Research update

Probiotics, taken by themselves or in combination with prebiotics, may help to ease depression by altering gut bacteria, according to a systematic review published in BMJ Nutrition Prevention & Health.

Interest in the possible influence of gut microbes (the range and number of bacteria in the gut) on mental health has grown; partly fuelled by a growing understanding of the two-way relationship between the brain and digestive tract, known as the gut-brain axis.

From 2016-2017, 1.4 million people in the UK were diagnosed with mental health issues; 53% had anxiety or stress related disorders, while 33% had depression. Currently, prescribed treatments for mental health issues involve pharmaceuticals, many of which have negative side effects. This study aimed to investigate whether probiotics and prebiotics were associated with an improvement in symptoms. Probiotics are foods that broaden the profile of helpful bacteria in the gut while prebiotics are compounds that help these bacteria to flourish.

After searching for studies published between 2003 and 2019 that had investigated the potential therapeutic contribution of pre-and probiotics in adults with depression and/or anxiety disorders, the team found seven out of 71 met the inclusion criteria.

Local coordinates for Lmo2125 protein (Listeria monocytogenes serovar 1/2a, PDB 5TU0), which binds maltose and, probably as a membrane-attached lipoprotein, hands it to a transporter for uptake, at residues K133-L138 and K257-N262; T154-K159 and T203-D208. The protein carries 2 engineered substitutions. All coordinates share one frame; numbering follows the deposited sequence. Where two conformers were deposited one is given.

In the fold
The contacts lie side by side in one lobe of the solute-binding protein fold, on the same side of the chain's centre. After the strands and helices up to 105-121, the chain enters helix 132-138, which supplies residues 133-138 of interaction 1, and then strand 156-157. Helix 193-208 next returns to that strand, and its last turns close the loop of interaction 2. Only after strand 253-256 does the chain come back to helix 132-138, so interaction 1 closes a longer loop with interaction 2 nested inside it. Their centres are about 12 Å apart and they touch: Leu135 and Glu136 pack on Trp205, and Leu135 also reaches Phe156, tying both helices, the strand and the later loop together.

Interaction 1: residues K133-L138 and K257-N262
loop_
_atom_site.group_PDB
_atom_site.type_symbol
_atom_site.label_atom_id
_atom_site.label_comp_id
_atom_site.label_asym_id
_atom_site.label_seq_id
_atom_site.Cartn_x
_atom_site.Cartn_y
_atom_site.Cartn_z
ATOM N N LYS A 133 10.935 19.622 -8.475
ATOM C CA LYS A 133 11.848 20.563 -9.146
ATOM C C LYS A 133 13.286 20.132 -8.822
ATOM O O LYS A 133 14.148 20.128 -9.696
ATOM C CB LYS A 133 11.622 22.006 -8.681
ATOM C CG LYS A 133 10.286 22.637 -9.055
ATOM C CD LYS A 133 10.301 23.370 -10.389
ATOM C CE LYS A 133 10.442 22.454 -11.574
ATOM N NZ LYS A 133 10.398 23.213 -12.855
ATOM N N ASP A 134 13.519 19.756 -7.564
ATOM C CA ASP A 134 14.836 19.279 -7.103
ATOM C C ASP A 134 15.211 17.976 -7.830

All seven investigated at least one probiotic strain, while four looked at the effect of combinations of multiple strains.

The studies varied considerably in design, methods used, and clinical considerations, but all concluded that probiotic supplements, alone or with prebiotics, may be linked to measurable reductions in depression.

Each study also showed a significant fall or improvement in anxiety symptoms and/or clinically relevant changes in biochemical measures of anxiety and/or depression with probiotic or combined pre-probiotic use.

However, the authors cautioned that it was difficult to draw any firm conclusions about whether the effects were long-lasting, or whether there might be any unwanted side effects associated with prolonged use, as all of the studies were short-term and used small samples.

Nevertheless, the authors suggested that on the basis of the preliminary evidence to date, pre- and probiotic therapy may warrant further investigation.

They suggested that probiotics may help to reduce the production of inflammatory chemicals, such as cytokines, as is the case with inflammatory bowel disease. Or they may help direct the action of tryptophan, a chemical thought to be important in the gut-brain axis in psychiatric disorders.

However, as anxiety disorders and depression affect people very differently, the authors said that treatment approaches should take account of these complexities, stating: "In this way, with a better understanding of the mechanisms, probiotics may prove to be a useful tool across a wide range of conditions".